Educare and educere come from the Latin word for education. Educare implies the preservation and passing down of knowledge and shaping young people in the image of their parents. Deuteronomy 6:6-9 reminds us that we are to teach our children God’s word as part of our everyday activities. Children often learn more from what we are than from what we say as well stated in this passage of scripture: “These commandments that I give you today are to be on your hearts. Impress them on your children. Talk about them when you sit at home and when you walk along the road, when you lie down and when you get up. Tie them as symbols on your hands and bind them on your foreheads. Write them on the doorframes of your houses and on your gates.” Deuteronomy 6:6-9
Much of the teaching in a classical education is the passing down of the wealth of our Western civilization and to learn from the wisdom of those who have gone before us. We want our children to know the Bible, history, as well as great music, art, and literature. This creates the foundation of the tools of learning to prepare them to be excellent leaders for now as well as the future.
It is interesting to note that while both educare and educare have the same etymological basis, they represent two different aspects of the education process. Educare is much like the grammar stage when students are learning the language of a subject. The tradition or rules of each subject are being taught and memorization is an important part of this stage of learning.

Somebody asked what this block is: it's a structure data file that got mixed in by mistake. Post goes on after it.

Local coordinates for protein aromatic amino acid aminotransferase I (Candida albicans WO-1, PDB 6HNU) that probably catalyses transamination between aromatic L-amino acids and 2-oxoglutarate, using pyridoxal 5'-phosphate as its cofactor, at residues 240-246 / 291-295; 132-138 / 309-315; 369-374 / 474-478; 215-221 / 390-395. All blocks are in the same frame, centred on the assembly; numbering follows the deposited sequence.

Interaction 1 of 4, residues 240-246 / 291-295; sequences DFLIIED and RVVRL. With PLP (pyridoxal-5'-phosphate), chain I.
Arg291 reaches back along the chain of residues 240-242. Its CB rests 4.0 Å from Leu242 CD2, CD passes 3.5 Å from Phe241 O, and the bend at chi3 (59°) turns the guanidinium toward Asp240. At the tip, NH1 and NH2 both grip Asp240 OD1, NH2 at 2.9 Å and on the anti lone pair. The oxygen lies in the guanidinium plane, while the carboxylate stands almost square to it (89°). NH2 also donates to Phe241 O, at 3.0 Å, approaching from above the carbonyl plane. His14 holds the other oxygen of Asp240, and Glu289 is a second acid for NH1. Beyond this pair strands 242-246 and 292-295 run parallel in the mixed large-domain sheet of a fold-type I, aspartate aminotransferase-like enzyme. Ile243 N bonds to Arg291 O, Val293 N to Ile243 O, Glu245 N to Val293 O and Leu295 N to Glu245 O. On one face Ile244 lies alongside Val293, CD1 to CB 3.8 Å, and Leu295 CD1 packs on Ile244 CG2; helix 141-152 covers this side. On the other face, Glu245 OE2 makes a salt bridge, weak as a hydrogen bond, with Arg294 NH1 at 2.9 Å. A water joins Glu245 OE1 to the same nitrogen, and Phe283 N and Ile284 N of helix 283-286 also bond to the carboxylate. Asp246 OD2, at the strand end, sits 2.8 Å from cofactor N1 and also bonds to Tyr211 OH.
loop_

Educere, on the other hand, implies more of a leading out, preparing a new generation for the changes that are to come. This aspect of the education process is more like the logic stage when the student takes what was taught in the grammar stage and begins to evaluate it in order to take ownership of the information. Finally, in the rhetoric stage, the students express what they have learned and true leadership emerges.
R.V. Bass states, “In the overall scheme of things, educare and educere are of equal importance. Education that ignores educare dooms its students to starting over with each generation. Omitting educere produces citizens who are incapable of solving new problems.”
Our education at the Camerata School provides a Christian and classical education; educare, to preserve the past. Likewise, we want to prepare our students for the complexities of a 21st century world and thus we provide programs such as STEAM Initiative (Science, Technology, Engineering, Art, and Math) to prepare them for the future; thus educere. At the Camerata School, this balanced teaching of preserving the past through a biblical, classical education along with programs such as STEAM and brain-based innovative teaching prepares them for the future as strong learners.
Our mission statement for the Camerata School is to equip Christ-centered leaders and
cultivate confident thinkers for a lifetime of influence. Inherent in this statement is both the educare as well as the educere aspects of the education process. Both are necessary to provide balanced education. We seek to cultivate confident thinkers (educare) and equip Christ-centered leaders (educere) for a lifetime of influence.
~ Jody Capehart